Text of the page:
World Book Club this month talks to the award-winning French writer Maylis de Kerangal about her remarkable and haunting novel Mend the Living.
After a horrific car accident on the Normandy coast surfer Simon Limbeau is rushed to hospital where his devastated parents are later told that he is on life-support, but is brain-dead. His heart, however, is still beating perfectly and could be donated to save someone’s life. They are faced with an agonising choice.
‘Mend the Living’ is the story of Simon Limbeau’s heart – and the story of all the lives that are turned upside down in the 24 hours between the accident that cuts short his life and offers hope of new life to another.
(Picture: Maylis de Kerangal. Photo credit: Philippe Quaisse.)
To mark the bicentenary of the birth of the great Russian writer Fyodor Dostoyevsky World Book Club revisits Crime and Punishment in an edition recorded at the elegant Pushkin House, London’s Russian cultural hub, in 2016.
To help us explore Dostoyevsky’s haunting classic thriller Harriett Gilbert was joined by acclaimed Russian writer Boris Akunin and Russian scholar Dr Sarah Young.
Consumed by the idea of his own special destiny, Rashkolnikov is drawn to commit a terrible crime. In the aftermath, he is dogged by madness, guilt and a calculating detective, and a feverish cat-and-mouse game unfolds.
(Photo credit: Alexander Aksakov/Getty Images.)
World Book Club this month talks to the world-renowned Australian author Jane Harper at her home in Melbourne, Australia, about her internationally garlanded thriller, The Dry.
Amid the worst drought to ravage Australia in a century, tensions in a small town community become unbearable when the Hadler family are found brutally murdered. Everyone thinks Luke Hadler’s guilty, committing suicide after slaughtering his wife and son.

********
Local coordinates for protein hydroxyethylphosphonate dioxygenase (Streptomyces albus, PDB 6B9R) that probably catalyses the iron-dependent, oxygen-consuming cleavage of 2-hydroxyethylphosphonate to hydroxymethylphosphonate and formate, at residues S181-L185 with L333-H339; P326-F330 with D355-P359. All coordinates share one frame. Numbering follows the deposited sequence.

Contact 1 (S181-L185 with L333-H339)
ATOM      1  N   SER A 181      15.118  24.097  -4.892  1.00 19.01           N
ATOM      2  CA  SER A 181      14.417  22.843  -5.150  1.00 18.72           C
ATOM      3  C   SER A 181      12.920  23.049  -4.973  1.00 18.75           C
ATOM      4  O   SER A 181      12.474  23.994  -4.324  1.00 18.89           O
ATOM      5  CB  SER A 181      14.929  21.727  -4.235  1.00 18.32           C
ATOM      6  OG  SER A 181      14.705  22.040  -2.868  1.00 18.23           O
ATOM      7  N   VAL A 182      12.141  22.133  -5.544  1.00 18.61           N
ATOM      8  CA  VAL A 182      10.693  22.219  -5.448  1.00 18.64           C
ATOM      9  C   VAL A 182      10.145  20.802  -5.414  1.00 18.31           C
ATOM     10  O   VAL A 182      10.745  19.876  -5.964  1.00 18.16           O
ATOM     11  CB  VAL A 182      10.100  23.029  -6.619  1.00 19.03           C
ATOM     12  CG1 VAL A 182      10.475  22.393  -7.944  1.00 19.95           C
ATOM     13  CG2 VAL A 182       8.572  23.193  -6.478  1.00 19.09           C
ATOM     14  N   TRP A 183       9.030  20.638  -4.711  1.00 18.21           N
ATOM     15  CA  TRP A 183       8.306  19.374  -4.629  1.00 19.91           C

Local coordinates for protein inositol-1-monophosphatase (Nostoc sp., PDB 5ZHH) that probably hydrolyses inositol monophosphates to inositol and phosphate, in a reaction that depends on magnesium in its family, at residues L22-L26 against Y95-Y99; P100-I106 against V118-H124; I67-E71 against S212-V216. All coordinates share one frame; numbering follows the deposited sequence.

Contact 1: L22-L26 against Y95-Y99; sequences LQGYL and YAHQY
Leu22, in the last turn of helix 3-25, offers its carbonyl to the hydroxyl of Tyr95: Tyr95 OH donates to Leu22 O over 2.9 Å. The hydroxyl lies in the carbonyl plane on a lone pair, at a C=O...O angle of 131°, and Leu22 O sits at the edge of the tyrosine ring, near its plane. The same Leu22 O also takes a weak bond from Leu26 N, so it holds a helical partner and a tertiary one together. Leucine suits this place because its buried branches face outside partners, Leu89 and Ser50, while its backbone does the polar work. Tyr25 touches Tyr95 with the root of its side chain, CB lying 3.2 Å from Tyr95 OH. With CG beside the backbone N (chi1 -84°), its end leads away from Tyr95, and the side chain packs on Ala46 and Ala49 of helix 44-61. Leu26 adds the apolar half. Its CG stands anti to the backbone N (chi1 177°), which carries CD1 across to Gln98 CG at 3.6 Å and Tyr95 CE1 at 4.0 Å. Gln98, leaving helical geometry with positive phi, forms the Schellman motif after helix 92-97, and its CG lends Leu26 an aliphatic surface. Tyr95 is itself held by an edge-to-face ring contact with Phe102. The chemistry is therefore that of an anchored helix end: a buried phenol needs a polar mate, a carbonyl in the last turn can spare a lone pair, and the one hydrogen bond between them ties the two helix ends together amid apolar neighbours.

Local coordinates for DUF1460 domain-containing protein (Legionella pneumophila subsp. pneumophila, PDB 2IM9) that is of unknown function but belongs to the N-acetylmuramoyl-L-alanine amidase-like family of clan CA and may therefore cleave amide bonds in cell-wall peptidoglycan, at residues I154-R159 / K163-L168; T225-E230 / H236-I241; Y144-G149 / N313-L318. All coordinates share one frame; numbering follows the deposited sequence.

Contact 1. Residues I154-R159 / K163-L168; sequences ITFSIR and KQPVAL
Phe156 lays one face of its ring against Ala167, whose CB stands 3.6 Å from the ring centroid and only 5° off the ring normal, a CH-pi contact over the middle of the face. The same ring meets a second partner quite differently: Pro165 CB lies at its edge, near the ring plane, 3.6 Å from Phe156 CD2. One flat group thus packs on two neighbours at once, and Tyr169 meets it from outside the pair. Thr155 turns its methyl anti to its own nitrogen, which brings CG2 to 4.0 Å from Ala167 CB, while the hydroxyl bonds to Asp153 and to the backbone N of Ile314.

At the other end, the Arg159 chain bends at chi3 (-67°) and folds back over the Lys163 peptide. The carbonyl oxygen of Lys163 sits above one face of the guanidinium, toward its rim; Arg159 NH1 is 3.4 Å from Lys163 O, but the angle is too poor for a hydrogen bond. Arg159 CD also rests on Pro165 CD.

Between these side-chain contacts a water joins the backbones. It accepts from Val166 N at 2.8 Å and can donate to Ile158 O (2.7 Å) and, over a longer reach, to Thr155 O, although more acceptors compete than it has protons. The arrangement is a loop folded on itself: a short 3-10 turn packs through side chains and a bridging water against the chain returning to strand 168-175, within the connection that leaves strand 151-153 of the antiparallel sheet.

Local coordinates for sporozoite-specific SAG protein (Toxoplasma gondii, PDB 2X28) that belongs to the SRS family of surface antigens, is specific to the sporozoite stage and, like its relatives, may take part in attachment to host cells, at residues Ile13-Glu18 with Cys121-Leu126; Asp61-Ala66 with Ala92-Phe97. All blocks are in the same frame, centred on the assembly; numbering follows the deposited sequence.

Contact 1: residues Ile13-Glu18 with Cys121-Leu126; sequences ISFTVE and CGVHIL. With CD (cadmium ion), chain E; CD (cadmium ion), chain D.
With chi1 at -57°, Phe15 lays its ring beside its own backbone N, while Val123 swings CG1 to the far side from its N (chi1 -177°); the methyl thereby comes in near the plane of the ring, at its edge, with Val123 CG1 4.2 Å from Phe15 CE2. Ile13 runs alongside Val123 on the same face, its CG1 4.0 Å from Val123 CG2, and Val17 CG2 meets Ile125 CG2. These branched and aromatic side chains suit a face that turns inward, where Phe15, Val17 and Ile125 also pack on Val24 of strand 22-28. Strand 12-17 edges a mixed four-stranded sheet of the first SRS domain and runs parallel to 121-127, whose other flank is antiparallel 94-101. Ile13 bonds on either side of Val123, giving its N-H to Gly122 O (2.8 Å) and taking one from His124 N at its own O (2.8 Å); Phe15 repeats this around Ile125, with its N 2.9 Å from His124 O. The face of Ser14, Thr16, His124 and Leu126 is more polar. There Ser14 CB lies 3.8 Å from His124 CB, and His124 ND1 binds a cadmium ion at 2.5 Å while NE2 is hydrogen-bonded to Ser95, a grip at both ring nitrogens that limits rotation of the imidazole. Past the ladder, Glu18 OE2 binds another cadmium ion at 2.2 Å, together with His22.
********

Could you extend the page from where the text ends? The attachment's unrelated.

But policeman Aaron Falk returns to the town of his youth for the funeral of his best friend and is reluctantly drawn into the investigation. As he probes deeper into the killings, secrets from the past bubble to the surface and he questions the truth of his friend's crime.
A chilling story set under a sweltering sun dealing with issues of climate change, alcoholism and a community on the brink of breaking down.
(Picture: Jane Harper. Photo credit: Katsnapp Photography.)
Serious Men tells the intertwined stories of wily Ayyan Mani - who tries to pass off his son as a mathematical genius - and life at the Institute of Theory and Research in Mumbai, where Ayyan works, and where veteran scientists battle over their pet theories about how life began on Earth.
Serious Men won the Hindu Best Fiction Award in 2010 and the 2011 PEN Open Book Award and was shortlisted for the Man Asian Literary Prize. It’s an unsettling comedy about inequalities in Indian society; it’s a portrait of a man doing his best for his family with unorthodox methods and unexpected results, and it’s a look at the romance and frustrations of scientific research.
Manu Joseph is a novelist and columnist.
(Picture: Manu Joseph. Photo credit: Roberto Ricciuti/Getty Images.)